Bill McKibben has once again created a major moment in North America's climate change narrative.
Global Warming's Terrifying New Math, his recent Rolling Stone essay, has gone absolutely viral, with close to 11,000 tweets and more than 94,000 Facebook "likes."
"It is getting monster social media numbers of the kind usually reserved for pieces on HuffPost about Kim Kardashian in a bikini," quipped respected climate blogger Joe Romm.
"Masterpiece" is how one Huffington Post contributor described the essay. "Pseudoscience," sneered a pro-industry group, the Center for Industrial Progress, after offering McKibben $10,000 to appear in a public debate.
The essay is in essence a battle-cry, a polemic against the fossil fuel industry -- or "Public Enemy Number One," as McKibben writes, "to the survival of our planetary civilization."
These types of phrasings are where McKibben's writing derives much of its emotional power. It's not the first time he's so successfully channeled latent public outrage.
McKibben used it to great effect last August to organize a series of high-profile anti-oil sands protests outside the Presidential White House (arguably a factor in President Barack Obama's decision to delay TransCanada's Keystone XL pipeline).
Whether you agree with McKibben that our planet's coal, oil and gas companies constitute a "rogue industry, reckless like no other force on Earth," is beside the point.
The social media numbers speak for themselves: McKibben's portrayal of "Public Enemy Number One" has resonated with tens, if not hundreds of thousands of people.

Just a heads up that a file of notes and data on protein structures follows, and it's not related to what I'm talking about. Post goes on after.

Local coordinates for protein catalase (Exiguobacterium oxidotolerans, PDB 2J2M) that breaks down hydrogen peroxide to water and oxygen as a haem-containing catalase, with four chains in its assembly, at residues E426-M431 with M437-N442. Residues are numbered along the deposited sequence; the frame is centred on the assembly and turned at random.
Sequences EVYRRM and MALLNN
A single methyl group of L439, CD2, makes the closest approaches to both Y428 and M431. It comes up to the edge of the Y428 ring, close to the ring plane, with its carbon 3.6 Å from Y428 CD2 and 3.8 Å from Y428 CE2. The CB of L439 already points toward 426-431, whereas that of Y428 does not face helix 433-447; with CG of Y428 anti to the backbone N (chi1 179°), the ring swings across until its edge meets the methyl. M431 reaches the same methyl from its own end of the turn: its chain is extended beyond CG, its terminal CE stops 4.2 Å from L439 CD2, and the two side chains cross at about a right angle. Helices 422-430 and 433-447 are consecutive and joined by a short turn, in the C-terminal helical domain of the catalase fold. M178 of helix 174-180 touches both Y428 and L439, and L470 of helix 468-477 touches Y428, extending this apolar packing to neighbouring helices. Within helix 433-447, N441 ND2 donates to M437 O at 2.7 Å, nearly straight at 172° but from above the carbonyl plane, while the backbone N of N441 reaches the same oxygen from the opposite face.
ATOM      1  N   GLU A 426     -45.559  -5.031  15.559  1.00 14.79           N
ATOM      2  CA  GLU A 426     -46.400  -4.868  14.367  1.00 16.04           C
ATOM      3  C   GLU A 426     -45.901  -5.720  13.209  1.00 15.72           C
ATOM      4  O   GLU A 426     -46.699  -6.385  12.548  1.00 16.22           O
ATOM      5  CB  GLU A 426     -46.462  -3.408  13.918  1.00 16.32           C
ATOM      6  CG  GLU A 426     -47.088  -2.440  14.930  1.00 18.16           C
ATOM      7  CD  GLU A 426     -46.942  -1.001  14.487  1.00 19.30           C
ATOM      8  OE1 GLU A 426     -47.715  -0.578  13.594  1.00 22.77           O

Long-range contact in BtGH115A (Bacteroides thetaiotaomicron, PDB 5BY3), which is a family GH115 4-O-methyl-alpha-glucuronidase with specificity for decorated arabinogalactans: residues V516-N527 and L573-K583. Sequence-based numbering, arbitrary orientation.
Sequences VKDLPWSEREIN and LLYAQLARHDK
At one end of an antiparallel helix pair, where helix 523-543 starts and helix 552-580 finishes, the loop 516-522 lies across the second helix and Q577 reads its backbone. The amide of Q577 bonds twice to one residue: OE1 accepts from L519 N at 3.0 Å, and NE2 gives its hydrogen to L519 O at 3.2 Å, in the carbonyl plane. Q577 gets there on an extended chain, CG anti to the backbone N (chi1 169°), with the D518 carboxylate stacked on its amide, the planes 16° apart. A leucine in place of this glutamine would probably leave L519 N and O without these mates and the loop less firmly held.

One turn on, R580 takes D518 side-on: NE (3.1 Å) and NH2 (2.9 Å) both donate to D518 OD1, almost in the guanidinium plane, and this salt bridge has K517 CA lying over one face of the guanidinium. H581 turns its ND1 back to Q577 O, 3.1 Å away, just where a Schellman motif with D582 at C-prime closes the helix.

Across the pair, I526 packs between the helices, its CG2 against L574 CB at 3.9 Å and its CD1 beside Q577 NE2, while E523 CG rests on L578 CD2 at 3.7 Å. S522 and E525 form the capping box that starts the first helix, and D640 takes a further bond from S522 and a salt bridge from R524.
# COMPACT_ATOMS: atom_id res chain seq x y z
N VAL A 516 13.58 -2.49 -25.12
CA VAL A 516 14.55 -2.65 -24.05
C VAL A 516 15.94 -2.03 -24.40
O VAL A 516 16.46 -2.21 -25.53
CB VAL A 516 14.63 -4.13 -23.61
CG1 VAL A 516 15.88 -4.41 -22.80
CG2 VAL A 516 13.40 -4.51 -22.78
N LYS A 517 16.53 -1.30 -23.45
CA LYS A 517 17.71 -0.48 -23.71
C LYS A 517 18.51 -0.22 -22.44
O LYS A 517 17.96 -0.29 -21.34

What I offer below is not meant to prove McKibben's arguments right or wrong (for a more detailed critique of his essay, click here).
Think of my three "qualifiers" as a kind of annotation, based on several years' experience reporting on Canada's oil sands industry, in many ways the most potent symbol of our so-called "Public Enemy Number One."
My rationale is as follows: If we (in a societal sense) are to do battle, negotiate or join forces with our planet's fossil fuel companies in the fight against global warming, we must actively try to understand the industry, to empathize with it, and in a way that doesn't naively overlook its massive climate impacts. So to begin:
1) Contrary to popular belief, many oil sands companies (and most major Canadian corporations, for that matter) publicly support a national price on carbon.
McKibben argues in his essay that carbon pricing is an uphill battle, because fossil fuel companies will always "fight to keep (their) special pollution break alive." That is, their ability to emit greenhouse gases free of charge.
Indeed, Canada's Conservative federal government is loath to the idea of pricing emissions. It even declared last spring that a national carbon tax would "kill and hurt Canadian families."
This, after it dismantled a multi-stakeholder think tank, which had repeatedly urged Prime Minister Stephen Harper to implement just such a policy.
Prevailing public opinion on the left, meanwhile, and McKibben is no exception here, is that carbon pricing is something that must be imposed on fossil fuel producers.
The policy, as articulated by such figures as Canada's federal Opposition Leader Thomas Mulcair, is framed as almost a form of punishment, whereby industrial polluters must pay for their greenhouse gas emissions.
My reporting earlier this summer in The Tyee and the Toronto Star revealed a surprising counter-narrative: Not only did several leading oil sands firms tell me directly a national price on carbon would be the most effective way to shrink Canada's climate footprint, but many believe it would actually improve the economics of Alberta's bitumen industry.
"We want certainty as business people because we're making big investments, and our shareholders would like certainly as well," Suncor's VP of sustainable development, Gordon Lambert, told me at the time.
And the best way to achieve it? "Ideally," Lambert said, "the model would be a national carbon tax."
In fact, the Canadian Council of Chief Executives, an industry group representing more than 150 of Canada's largest corporations, argued last year that to promote energy conservation, "Governments must resist the temptation to shield Canadians from higher energy prices."